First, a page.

Stakeholders from the artisanal fishing sector in the Central Region have deliberated on a recent research study conducted under a three-year, EU-funded project dubbed: "Far Dwuma Nkodo" or "Securing Sustainable Fisheries".
The study carried out by project partner, Hen Mpoano, provides detailed insights into the challenges facing small scale fishers in Ghana today.
A statement issued by the organizers said among the key threats identified were collisions between canoes and industrial fishing vessels and the destruction of artisanal fishing gear, in some cases within the zone reserved for artisanal fishers.
In 2016 alone, the study counted thousands of cases of industrial vessels destroying nets and canoes of artisanal fishermen at sea.
It said yet only around five per cent of these cases were reported to the Fisheries Commission, and even fewer cases (around one per cent of the total) resulted in compensation for the losses incurred.
The statement said according to the fishers surveyed, they were often unable to bring claims in such cases due to difficulties identifying the offending vessel.
According to Mr Daniel Ennien, a fisherman at Egyaa: “I went out for an expedition last week Monday dawn with my team and after setting our net a fishing vessel passed through our zone and destroyed it".
He said they did not just destroy their gears, but they also stole the fish that belongs to those of them with the small canoes and now "I am jobless and I don’t know how I will manage to take care of my wife and children.”
“I have decided to take the vessel to the shrine and curse it to sink in the ocean because they are heartless,” he added.
It said Hen Mpoano and the Environmental Justice Foundation (EJF), who were partnering on the project, brought together around 50 Chief Fishermen from across the Central Region, as well as representatives of fisher and fishmonger Associations, to deliberate the findings of the study and ensure they represented accurately the picture on the ground.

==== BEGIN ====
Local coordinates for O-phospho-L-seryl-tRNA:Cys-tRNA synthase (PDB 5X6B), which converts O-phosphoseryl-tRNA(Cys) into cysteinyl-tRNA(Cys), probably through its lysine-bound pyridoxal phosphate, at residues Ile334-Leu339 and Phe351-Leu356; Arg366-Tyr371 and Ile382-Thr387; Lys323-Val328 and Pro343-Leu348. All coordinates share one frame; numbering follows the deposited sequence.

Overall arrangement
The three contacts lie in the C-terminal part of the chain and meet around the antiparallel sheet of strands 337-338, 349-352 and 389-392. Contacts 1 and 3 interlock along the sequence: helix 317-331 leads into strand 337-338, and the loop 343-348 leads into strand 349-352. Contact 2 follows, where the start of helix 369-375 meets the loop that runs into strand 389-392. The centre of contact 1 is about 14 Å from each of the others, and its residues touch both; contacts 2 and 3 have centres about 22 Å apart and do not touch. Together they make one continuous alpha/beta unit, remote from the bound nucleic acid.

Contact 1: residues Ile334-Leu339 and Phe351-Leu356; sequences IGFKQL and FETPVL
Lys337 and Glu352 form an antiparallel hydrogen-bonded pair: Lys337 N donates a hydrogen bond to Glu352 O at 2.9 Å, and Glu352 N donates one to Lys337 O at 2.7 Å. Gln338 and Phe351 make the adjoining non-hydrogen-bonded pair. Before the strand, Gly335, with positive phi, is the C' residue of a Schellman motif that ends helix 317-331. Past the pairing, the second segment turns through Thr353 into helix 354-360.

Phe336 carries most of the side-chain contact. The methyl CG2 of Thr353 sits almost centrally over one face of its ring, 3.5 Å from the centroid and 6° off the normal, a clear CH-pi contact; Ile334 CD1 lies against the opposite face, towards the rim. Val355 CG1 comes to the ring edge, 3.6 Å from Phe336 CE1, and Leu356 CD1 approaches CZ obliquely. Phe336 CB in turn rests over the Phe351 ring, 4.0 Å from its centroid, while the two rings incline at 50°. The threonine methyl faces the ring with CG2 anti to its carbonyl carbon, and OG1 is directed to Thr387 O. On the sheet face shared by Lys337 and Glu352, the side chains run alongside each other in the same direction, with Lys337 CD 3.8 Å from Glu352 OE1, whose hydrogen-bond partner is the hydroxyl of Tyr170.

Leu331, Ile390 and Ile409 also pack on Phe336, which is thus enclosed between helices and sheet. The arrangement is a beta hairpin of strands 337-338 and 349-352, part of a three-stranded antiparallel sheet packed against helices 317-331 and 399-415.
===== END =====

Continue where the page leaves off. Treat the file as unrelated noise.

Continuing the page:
It said the findings would form a baseline against which the Far Dwuma Nkodo project will measure the impact of its interventions over the coming years.
The project is working to improve the lives of artisanal fisher folk and help Ghana restore its dwindling fish stocks.
Mr Antoine Rougier, who is coordinating the project on behalf of EJF, explained that a total of 44 fishing communities in the Central Region and 15 fishing communities in the Volta river estuary in Ada, would benefit from activities under the project.
He indicated that the focus of the project’s interventions would be on vulnerable, disenfranchised fishermen and women who were considered to be most at risk of the impacts of illegal fishing and declining fish stocks.
“EJF and Hen Mpoano will support communities to document and report cases of industrial fishing vessels operating illegally in the Inshore Exclusion Zone reserved for traditional fishermen," he said.
He said this would include training communities in smartphone technologies to enable the gathering of visual evidence that could be shared with all stakeholders, and ensure that this was brought to the attention of the enforcement authorities.
Mr Balertey Gormey, Senior programme Officer at Hen Mpoano, highlighted the need to reinforce traditional mechanisms for fisheries management and enforcement.
“It is promising that most communities surveyed are keen to form voluntary committees with legal backing to fight illegal fishing that is heavily impacting catches in their fishing grounds,” he said.
“Actions at the local level must be supplemented by effective and transparent action by the Ministry of Fisheries to combat illegal and destructive practices of the industrial fleet, and to ensure fishers are compensated for losses resulting from conflicts at sea. The Far Dwuma Nkodo project is ready to collaborate with the Ministry to address the challenges facing Ghana’s fishing sector,” he added.
Small scale fisheries contribute significantly to national GDP and employ 80 per cent of fishers in the country, but are under threat from competition with industrial vessels, and vast over-capacity in the fishing sector.
Populations of small pelagic have collapsed over the past 20 years, threatening the food security of the nation and the livelihoods of over two million people engaged, directly or indirectly, in the artisanal fishing sector.